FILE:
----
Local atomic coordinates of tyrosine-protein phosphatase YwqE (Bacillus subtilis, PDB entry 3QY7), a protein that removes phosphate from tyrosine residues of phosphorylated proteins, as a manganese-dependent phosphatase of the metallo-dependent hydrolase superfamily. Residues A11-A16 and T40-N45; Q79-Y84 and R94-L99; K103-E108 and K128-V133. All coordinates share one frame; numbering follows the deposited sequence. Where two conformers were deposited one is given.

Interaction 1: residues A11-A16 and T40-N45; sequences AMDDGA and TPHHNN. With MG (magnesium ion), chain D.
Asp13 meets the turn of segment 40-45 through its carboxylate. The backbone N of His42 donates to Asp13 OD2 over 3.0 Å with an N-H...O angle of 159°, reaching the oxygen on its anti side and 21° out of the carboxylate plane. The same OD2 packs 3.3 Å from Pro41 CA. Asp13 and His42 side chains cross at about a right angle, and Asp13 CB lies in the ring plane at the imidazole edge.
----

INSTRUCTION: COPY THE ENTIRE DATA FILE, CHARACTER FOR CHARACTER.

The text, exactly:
Local atomic coordinates of tyrosine-protein phosphatase YwqE (Bacillus subtilis, PDB entry 3QY7), a protein that removes phosphate from tyrosine residues of phosphorylated proteins, as a manganese-dependent phosphatase of the metallo-dependent hydrolase superfamily. Residues A11-A16 and T40-N45; Q79-Y84 and R94-L99; K103-E108 and K128-V133. All coordinates share one frame; numbering follows the deposited sequence. Where two conformers were deposited one is given.

Interaction 1: residues A11-A16 and T40-N45; sequences AMDDGA and TPHHNN. With MG (magnesium ion), chain D.
Asp13 meets the turn of segment 40-45 through its carboxylate. The backbone N of His42 donates to Asp13 OD2 over 3.0 Å with an N-H...O angle of 159°, reaching the oxygen on its anti side and 21° out of the carboxylate plane. The same OD2 packs 3.3 Å from Pro41 CA. Asp13 and His42 side chains cross at about a right angle, and Asp13 CB lies in the ring plane at the imidazole edge.